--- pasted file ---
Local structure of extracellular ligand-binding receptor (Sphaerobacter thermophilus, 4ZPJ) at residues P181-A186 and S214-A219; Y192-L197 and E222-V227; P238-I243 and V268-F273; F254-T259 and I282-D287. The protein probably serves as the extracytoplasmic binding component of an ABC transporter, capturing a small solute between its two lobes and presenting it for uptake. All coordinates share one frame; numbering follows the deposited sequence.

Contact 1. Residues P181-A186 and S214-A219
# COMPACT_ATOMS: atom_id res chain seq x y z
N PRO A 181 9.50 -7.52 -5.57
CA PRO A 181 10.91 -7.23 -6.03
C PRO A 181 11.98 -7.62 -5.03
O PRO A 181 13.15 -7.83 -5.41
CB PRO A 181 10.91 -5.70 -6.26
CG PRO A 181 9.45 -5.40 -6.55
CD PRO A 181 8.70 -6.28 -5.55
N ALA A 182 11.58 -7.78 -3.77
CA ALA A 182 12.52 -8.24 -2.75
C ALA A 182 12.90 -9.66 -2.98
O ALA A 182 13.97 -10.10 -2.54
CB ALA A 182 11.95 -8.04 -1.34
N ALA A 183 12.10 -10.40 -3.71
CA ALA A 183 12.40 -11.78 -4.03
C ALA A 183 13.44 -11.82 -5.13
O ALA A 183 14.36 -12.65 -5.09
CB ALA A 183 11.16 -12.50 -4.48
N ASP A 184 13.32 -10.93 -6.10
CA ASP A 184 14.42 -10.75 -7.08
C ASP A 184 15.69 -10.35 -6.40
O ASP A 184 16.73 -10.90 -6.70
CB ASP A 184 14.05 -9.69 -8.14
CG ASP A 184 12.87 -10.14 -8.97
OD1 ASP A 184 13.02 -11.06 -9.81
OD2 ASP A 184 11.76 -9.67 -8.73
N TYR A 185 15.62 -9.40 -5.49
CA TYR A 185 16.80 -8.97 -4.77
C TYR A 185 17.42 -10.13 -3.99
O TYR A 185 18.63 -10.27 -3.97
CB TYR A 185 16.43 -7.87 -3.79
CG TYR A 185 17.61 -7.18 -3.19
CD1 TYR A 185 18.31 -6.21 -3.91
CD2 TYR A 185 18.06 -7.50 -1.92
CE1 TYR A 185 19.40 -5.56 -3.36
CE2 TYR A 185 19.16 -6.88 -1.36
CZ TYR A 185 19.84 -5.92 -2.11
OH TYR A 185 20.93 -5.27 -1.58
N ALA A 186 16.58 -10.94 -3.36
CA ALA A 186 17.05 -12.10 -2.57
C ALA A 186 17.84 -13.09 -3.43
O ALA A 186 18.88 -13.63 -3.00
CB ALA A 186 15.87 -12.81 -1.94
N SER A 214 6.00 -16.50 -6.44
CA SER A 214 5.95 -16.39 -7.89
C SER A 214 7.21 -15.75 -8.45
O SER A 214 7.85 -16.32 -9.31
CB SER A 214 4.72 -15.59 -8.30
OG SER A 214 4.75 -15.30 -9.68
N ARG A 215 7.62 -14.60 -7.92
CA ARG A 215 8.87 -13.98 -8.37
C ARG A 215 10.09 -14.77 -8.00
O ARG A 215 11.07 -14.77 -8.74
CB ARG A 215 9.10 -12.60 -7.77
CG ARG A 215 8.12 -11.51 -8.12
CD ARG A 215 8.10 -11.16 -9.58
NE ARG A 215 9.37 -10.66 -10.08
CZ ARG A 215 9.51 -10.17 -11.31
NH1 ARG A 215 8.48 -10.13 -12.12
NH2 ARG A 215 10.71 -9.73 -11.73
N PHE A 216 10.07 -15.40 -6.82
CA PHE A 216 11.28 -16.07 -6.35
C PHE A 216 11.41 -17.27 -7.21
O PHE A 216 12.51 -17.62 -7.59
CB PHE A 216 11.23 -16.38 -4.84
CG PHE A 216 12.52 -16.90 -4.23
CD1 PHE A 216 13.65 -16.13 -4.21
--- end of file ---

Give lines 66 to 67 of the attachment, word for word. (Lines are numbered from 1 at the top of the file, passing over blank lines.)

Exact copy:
O PHE A 216 12.51 -17.62 -7.59
CB PHE A 216 11.23 -16.38 -4.84